supply of difficult to form, specialised components
Our 80 year heritage in aircraft component manufacture allows us to specialise in complex forming and welding of high temperature metals.
In civil aircraft, bleed air's primary use is to provide pressure for the aircraft cabin by supplying air to the environmental control system. Additionally, bleed air is used to keep critical parts of the aircraft (such as the wing leading edges) ice-free.
Bleed air is used on many aircraft systems because it is easily available, reliable, and a potent source of power. For example, air turbine starters used to start large jet engines are much smaller and lighter than an electric motor of equivalent power output. Bleed air for starting is provided by an on-board auxiliary power unit (APU) or an external huffer if the APU is inoperative. Once a single engine is started, its bleed air can be used to drive the starter on the remaining engines. Lavatory water storage tanks are pressurized by bleed air that is fed through a pressure regulator. Even the outside air probe on some aircraft utilise bleed air to drive a venturi pump to draw outside air into a temperature sensor chamber. Early jet aircraft even used bleed air to drive the gyroscopes in their cockpit artificial horizons.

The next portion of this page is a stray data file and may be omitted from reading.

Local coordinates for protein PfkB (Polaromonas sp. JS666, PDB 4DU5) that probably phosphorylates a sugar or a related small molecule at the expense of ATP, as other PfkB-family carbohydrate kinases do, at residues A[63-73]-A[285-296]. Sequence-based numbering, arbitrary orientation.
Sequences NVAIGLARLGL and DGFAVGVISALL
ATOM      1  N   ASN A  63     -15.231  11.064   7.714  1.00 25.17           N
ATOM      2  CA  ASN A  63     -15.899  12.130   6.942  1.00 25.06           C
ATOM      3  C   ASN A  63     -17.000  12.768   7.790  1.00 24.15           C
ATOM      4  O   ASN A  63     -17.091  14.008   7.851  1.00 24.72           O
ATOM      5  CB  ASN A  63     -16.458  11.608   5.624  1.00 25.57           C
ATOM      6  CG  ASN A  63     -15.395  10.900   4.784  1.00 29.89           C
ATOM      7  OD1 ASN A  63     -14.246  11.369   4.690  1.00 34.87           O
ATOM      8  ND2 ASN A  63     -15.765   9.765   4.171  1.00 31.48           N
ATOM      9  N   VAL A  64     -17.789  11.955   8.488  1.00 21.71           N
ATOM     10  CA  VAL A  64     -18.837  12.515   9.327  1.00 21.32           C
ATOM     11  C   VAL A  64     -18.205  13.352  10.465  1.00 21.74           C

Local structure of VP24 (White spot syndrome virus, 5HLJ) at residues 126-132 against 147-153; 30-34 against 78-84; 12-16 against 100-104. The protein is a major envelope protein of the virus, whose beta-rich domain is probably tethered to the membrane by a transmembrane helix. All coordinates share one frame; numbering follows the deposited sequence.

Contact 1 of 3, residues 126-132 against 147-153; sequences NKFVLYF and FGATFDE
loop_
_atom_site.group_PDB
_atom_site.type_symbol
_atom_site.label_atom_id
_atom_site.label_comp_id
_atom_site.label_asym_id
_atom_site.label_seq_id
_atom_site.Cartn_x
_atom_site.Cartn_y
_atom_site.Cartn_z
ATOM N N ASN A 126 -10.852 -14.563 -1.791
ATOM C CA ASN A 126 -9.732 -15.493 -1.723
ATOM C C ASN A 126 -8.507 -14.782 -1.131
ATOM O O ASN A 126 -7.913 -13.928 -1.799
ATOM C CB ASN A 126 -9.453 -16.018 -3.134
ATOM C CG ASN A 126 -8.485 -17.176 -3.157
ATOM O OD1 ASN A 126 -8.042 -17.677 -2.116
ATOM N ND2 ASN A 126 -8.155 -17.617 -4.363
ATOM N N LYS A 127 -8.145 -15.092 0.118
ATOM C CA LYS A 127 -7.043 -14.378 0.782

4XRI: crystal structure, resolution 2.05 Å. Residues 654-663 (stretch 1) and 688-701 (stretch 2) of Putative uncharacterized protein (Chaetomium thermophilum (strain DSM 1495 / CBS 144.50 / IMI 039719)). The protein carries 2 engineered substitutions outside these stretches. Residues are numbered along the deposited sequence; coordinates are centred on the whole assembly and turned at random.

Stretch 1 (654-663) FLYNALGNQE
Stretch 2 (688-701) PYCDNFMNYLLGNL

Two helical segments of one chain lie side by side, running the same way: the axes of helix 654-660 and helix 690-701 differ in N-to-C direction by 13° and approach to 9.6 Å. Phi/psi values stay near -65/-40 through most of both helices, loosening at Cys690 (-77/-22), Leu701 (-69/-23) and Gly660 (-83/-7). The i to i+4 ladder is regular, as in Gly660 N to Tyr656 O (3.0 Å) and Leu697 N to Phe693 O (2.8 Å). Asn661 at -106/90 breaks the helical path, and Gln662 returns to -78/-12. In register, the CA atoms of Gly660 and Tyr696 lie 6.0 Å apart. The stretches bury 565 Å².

When used for cabin pressurisation, the bleed air from the engine must first be cooled (as it exits the compressor stage at temperatures as high as 300 °C) by passing it through an air-to-air heat exchanger cooled by cold outside air. It is then fed to an air cycle machine unit which regulates the temperature and flow of air into the cabin, keeping the environment comfortable.
Bleed air is also used to heat the engine intakes. A small amount of bleed air is taken from the engine and piped to the engine pod shroud, where it heats the back side of the fan case. This prevents ice from accumulating, breaking loose, and being ingested by the engine, possibly damaging it.
As detailed in the above examples, the air is bled off the aero engine at very high temperatures which necessitates using piping/tubing, connectors, gimbals, heat exchangers, ozone converters, etc.from high temperature resistant metals such as Nickel alloys and Titanium. MSM aerospace fabricators has developed a niche, specialist expertise in forming (hydroforming), welding, laser cutting, laser welding and general fabrication of these often complex components and assemblies…..and all endorsed by NADCAP accreditation.
If you need more information or you would like us to get in touch to discuss a specific requirement please contact a member of the MSM team.